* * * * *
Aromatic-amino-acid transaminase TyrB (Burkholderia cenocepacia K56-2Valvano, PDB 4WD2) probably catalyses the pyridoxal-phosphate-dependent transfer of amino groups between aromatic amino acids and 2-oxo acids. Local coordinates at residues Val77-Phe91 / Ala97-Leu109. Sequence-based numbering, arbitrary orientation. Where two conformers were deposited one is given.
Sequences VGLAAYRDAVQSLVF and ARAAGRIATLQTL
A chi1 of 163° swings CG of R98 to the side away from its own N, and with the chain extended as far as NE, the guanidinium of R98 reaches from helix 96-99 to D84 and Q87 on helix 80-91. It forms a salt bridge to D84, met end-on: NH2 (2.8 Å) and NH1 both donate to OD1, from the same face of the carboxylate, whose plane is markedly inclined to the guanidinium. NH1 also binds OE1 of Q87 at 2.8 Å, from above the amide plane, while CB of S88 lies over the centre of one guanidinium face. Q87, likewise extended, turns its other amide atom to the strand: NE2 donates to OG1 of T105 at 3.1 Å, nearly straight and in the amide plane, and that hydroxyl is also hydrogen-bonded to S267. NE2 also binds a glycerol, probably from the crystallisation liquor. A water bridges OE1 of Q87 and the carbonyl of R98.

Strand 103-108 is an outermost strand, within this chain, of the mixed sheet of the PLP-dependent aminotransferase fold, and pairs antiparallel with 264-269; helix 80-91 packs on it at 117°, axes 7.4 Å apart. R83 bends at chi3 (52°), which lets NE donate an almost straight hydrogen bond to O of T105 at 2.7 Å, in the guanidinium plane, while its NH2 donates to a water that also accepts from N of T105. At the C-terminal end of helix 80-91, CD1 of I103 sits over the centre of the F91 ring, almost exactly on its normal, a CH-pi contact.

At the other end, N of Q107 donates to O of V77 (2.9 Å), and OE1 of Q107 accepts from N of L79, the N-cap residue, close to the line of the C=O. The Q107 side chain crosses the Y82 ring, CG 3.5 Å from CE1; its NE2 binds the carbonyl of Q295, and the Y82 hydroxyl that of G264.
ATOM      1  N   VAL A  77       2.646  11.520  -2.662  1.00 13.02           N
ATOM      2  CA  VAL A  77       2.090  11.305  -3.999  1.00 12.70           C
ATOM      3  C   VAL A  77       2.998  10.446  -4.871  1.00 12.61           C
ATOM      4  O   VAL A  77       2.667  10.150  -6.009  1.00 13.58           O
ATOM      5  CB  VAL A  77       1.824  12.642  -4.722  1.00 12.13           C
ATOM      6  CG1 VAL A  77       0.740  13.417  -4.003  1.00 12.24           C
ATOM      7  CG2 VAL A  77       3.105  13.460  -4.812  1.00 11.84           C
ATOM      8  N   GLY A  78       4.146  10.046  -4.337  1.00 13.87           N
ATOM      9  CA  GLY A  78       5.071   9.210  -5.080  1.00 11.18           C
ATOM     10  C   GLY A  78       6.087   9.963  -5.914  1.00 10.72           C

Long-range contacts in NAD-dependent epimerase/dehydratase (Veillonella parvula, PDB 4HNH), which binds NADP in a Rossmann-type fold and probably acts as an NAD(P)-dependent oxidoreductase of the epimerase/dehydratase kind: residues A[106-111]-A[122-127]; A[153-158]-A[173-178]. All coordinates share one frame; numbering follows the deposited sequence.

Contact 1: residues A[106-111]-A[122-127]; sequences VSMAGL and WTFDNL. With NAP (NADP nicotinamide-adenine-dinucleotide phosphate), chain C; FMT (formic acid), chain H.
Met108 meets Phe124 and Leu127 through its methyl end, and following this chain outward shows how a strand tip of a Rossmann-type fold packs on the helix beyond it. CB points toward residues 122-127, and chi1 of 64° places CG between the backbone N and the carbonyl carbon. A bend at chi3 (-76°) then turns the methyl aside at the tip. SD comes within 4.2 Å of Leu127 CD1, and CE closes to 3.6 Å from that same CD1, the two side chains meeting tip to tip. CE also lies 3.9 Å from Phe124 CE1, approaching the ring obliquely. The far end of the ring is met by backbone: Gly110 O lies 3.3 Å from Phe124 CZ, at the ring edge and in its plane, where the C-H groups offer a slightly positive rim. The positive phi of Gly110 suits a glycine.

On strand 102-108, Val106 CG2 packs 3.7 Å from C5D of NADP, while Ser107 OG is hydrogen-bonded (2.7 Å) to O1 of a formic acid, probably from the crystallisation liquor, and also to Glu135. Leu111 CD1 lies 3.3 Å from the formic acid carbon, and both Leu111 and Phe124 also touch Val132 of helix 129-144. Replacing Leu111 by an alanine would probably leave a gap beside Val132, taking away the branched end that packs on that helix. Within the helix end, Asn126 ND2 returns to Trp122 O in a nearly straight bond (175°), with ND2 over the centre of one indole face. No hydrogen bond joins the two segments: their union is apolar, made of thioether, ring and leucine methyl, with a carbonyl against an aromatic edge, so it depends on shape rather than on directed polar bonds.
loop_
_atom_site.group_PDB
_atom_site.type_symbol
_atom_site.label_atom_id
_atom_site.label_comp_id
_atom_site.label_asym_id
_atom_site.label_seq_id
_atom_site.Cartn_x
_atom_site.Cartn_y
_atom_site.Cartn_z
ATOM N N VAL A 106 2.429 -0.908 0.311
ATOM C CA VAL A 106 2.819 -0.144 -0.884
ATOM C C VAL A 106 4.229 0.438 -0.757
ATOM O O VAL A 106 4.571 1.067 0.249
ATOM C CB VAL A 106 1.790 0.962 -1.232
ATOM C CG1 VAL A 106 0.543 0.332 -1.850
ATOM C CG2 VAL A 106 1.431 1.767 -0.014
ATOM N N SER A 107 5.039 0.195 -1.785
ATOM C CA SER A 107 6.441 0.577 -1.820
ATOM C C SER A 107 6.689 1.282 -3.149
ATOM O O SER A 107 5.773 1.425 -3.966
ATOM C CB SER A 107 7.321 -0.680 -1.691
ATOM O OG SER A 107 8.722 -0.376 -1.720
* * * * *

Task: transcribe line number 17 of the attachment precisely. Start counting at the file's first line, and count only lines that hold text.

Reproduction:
Contact 1: residues A[106-111]-A[122-127]; sequences VSMAGL and WTFDNL. With NAP (NADP nicotinamide-adenine-dinucleotide phosphate), chain C; FMT (formic acid), chain H.